MONTH 13 - MONTH 15
keep in mind that all babies are unique. Whether your baby
reaches milestones early or late, he has her own developmental
path to follow. The dividing lines between these months are
very fuzzy. If you have any concerns or questions about your
baby’s development, please check with her health care provider.
babies are walking around this time -- or rather toddling.
If your baby is on the cusp of walking or still prefers cruising
around furniture, please be patient. As humans, we are programmed
to be upright creatures. Your child will let go and take those
first precious steps before you can say, "someone get the
children do not walk until 18 months or even later. This is
a time when it is especially important to respect baby's unique
development. If you have concerns, check with your child's
health care provider who can do an assessment of your child's
developing motor skills. Again, our advice is to enjoy this
time. It won't be long before you will be running after your
little moving target.
to keep toddlers occupied is to give them an irresistible
pull toy to help them practice their new walking skills. When
she can really move well, she'll love carting around her dolly
or favorite stuffed animal.
Body and Eating Habits
child is becoming more active and rapidly developing amazing
gross motor skills, you may notice a change in her body. She
may lose some of that scrumptious baby fat on her legs and
arms. She may also seem less interested in eating at times,
while ravenous at others. When you take your child in for
an exam, chances are you will notice that she is gaining weight
at a much slower rate. Pretty soon, she'll no longer look
like the pudgy baby you love to cuddle. But she still loves
your hugs during downtime and while she is refueling.
your toddler is interested in eating, try offering her a spoon.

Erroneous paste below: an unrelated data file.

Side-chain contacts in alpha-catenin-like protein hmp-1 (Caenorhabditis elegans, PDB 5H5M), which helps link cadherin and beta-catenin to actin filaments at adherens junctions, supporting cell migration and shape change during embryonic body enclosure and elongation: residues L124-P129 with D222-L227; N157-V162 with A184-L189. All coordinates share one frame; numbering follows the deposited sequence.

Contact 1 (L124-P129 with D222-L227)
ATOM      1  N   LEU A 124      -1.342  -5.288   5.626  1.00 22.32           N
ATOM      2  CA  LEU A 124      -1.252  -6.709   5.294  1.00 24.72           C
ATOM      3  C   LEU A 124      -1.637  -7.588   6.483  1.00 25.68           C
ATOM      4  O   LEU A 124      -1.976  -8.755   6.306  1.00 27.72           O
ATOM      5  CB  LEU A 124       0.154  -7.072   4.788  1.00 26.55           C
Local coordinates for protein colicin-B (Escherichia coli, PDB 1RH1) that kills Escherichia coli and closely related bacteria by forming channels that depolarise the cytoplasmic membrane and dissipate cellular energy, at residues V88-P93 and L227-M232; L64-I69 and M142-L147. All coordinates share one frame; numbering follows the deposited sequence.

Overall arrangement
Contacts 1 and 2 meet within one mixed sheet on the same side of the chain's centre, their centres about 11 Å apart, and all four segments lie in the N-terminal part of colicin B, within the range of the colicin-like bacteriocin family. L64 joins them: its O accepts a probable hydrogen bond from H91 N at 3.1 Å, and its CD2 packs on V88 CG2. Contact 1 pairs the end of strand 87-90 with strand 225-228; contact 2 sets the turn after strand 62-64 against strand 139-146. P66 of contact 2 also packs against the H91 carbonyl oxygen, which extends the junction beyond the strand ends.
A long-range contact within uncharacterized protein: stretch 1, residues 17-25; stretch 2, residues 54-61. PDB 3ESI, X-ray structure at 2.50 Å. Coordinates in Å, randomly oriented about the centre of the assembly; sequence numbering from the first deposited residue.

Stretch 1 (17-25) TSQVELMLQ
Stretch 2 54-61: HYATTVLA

This is a wonderful exercise in fine motor and self-help skills.
There are also some safe, toddler-friendly forks on the market
so your toddler can stab her broccoli or meatballs before
devouring them. If she tosses the spoon or fork over the side,
take a deep breath, and remember this is very developmentally
appropriate for this age. She may have wanted to find out
what would happen if she threw the spoon, or she may have
been frustrated and decided to use her trusty fingers as her
utensils. Messiness at eating is very common at this age.
Stock up on large bibs and splat mats that go under baby's
chair to keep the mess contained. And if you eat out, you
may want to skip white tablecloth restaurants during this
stage in development.
toddlers have a few words in their vocabulary by now, but
again, there is enormous range for language development. Often,
the first words (outside of mama and dada) are related to
their interests -- truck, car, book, duck, doggie, etc. It
is very important to repeat these words back to your child.
Besides helping her master how to say the word, it is validating
and gives her a sense of pride and accomplishment. Besides,
it is so darn cute hearing toddlers speak.
are still one of the best ways to support language development.
Again, pick out books based on your child's interest. You
may learn more than you ever thought you would know about
vehicles used in construction or all the exotic animals in
a zoo. Children are sponges for this knowledge and enjoy practicing
to say new words. She may ask you to read the same book over
and over -- until all of you know it by heart.
of how many words you child has under her belt, she has amazing